After five years of austerity, Johnson County officials enthusiastically presented a 2014 budget that has neither cutbacks nor a tax increase in the immediate future.
By ROXIE HAMMILL
Special to The Star
“Five year forecast: No deficit!” exclaimed the budget rough draft presented by County Manager Hannes Zacharias at a workshop with the county commission last week.
The 2014 budget calls for $668.9 million in expenditures and $173.8 million in reserves, for a total of $842.7 million. The mill levy would remain at 23.210, which Zacharias said is the lowest in Kansas.
But while most of the budget document painted an optimistic picture of the county’s resources, there were several areas of concern. Inflation was blamed for a proposed rate increase of 6.5 percent to pay for wastewater expenses. And the county will need to find money for various library and parks building and maintenance projects, as well as its mental health services. Also, state funding cuts for corrections were approved in the late hours of the Legislature, but have not been specific enough to plan for yet, officials said.
County staffers and commissioners alike were pleased that for the first time since 2009, no budget cutbacks or layoffs are called for. In fact the proposal asks for a 3 percent merit raise pool for the county’s 3,869 employees and a 3 percent step increase for civil service employees in the Sheriff’s Department.
The county has cut $45 million in spending and eliminated 424 full-time positions over the past four years. Those cutbacks, plus the improvements in the job and housing markets, have enabled the county to outline a budget with no deficits expected in the next five years.
At the current taxation rate, the owner of a $240,000 home would pay $641 in county taxes. Owners of a $1.5 million commercial building would pay $8,571.
Zacharias listed mental health services as one of the more pressing challenges to the county budget, because the fees charged for those services fall short of what is needed to run the program.
Also, decisions will have to be made about various capital improvement projects. Both the county library system and the parks departments have long-range plans calling for new and replacement branches and parks development. But with a static mill levy, those departments fall short by about $60 million each on funding those plans.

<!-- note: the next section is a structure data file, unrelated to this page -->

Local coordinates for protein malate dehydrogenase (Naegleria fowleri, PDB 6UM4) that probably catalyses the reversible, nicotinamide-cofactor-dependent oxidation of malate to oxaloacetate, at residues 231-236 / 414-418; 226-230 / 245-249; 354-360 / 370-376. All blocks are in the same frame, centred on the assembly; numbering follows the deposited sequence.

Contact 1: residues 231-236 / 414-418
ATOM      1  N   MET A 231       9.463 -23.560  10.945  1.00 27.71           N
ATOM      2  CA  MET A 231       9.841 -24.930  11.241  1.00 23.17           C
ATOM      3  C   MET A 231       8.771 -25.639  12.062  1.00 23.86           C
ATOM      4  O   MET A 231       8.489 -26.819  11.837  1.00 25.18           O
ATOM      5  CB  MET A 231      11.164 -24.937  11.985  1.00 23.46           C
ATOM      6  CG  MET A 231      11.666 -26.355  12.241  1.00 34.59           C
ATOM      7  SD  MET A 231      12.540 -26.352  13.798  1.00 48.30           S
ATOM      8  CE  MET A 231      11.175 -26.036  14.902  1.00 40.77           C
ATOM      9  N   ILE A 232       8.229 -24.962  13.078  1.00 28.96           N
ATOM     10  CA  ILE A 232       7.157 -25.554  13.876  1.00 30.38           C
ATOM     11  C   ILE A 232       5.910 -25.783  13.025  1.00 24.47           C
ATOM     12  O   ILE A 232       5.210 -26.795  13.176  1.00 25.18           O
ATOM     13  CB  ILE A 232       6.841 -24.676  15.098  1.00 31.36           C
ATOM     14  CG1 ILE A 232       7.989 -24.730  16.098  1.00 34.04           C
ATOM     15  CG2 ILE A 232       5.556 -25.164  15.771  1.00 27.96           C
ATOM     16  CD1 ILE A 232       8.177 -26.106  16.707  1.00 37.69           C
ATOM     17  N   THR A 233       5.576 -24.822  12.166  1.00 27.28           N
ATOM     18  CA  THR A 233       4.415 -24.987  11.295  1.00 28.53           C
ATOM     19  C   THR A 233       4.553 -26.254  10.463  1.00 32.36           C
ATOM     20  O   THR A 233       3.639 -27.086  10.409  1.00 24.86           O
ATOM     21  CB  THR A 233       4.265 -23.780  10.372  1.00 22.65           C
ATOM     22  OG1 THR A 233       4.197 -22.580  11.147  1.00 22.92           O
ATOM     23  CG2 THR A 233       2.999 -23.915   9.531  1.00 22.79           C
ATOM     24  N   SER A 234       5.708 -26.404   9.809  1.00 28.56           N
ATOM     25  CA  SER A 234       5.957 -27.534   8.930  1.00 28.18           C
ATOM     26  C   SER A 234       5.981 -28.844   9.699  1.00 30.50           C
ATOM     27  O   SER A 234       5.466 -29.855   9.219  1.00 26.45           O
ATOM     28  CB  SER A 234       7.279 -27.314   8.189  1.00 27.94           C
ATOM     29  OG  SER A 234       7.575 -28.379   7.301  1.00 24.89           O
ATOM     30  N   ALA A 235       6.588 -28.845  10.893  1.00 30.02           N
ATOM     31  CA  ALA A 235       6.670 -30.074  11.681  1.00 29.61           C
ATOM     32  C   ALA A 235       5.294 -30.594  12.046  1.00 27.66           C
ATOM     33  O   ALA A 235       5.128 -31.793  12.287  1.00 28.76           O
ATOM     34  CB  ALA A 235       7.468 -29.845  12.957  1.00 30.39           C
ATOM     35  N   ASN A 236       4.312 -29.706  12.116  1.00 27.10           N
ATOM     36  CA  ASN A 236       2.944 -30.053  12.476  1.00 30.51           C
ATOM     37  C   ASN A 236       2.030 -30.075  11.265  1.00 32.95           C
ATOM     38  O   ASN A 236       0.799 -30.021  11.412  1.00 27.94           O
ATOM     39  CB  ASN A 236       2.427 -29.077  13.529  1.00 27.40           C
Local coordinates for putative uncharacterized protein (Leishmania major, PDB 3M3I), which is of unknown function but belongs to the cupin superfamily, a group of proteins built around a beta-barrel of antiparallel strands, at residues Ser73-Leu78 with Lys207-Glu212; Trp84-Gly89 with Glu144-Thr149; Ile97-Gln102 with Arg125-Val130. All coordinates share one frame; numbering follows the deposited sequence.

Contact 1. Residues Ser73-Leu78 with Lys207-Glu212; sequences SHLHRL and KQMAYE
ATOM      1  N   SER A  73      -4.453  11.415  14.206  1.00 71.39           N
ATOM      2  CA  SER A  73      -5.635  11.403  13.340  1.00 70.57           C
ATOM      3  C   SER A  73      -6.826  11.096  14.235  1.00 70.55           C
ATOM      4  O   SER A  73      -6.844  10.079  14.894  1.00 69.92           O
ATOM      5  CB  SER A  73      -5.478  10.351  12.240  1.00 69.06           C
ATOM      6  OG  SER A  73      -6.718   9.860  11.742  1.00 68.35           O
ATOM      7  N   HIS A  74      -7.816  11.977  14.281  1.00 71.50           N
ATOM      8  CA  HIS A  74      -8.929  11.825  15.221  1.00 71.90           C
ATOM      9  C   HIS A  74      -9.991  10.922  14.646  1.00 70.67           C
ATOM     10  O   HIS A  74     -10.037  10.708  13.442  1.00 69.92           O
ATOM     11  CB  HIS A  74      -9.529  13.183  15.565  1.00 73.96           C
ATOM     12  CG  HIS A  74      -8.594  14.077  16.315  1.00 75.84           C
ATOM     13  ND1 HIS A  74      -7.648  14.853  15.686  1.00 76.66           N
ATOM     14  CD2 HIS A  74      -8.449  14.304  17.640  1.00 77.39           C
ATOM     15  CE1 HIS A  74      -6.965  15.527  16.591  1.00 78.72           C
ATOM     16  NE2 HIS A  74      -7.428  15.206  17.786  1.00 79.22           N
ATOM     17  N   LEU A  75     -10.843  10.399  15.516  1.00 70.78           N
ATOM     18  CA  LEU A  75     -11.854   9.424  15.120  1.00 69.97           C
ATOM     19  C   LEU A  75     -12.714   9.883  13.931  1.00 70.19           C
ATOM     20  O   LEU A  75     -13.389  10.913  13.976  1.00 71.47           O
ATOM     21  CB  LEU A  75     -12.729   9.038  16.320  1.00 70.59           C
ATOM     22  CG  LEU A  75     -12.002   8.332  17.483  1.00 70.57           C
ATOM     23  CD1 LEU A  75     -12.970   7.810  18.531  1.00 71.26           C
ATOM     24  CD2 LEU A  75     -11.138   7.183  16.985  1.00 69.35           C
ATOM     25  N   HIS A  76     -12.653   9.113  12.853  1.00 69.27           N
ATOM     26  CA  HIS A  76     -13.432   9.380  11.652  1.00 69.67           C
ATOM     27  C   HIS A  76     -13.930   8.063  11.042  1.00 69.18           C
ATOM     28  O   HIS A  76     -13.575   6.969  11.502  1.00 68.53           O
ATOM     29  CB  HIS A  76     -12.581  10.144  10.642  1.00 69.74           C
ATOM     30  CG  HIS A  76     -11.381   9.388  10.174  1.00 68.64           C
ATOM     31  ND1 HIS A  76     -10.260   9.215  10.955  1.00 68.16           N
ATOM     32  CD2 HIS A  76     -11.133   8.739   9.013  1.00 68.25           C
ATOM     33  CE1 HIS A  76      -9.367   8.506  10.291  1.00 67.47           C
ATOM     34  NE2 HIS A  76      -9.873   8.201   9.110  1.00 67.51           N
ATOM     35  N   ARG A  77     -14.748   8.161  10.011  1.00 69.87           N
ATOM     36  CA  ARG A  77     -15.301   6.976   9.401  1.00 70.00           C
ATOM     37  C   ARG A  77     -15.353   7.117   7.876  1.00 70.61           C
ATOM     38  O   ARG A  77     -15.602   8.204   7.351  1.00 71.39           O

The ongoing work on the former King Louie bowling alley in Overland Park, now owned by the county, is among those capital improvement projects that will be up for review.
Some commissioners cautioned that even with the good news, the county budget planners can’t relax too much.
Commissioner Michael Ashcraft said afterward that officials will have to resist the temptation to restore or add new programs too quickly in light of recent improvements in the economy. “We’re not sure the economy is going to come back anywhere like it did before,” he said. “We as a commission have to set realistic expectations.”
Ashcraft said the county should focus on the programs most desperately needed, such as services for the intellectually and developmentally disabled. The role of government is to “support and meet the needs of the most fragile and most vulnerable population,” he said. “But when we have limited resources, I’m not sure a new courthouse ranks up there with the most vulnerable population.”
Commissioner Jason Osterhaus also was cautious. “Overall, I was pleased,” he said.
But the impact of state-level changes in the KanCare medical program and the federal Affordable Care Act are still emerging, and the county will have to adjust to those changes, he said.
The workshop last week was only the first step in several weeks of meetings as commissioners go over the figures department by department. The schedule calls for a final budget to be published by July 16 with a public hearing at 7 p.m. July 29. The final vote would be Aug. 8.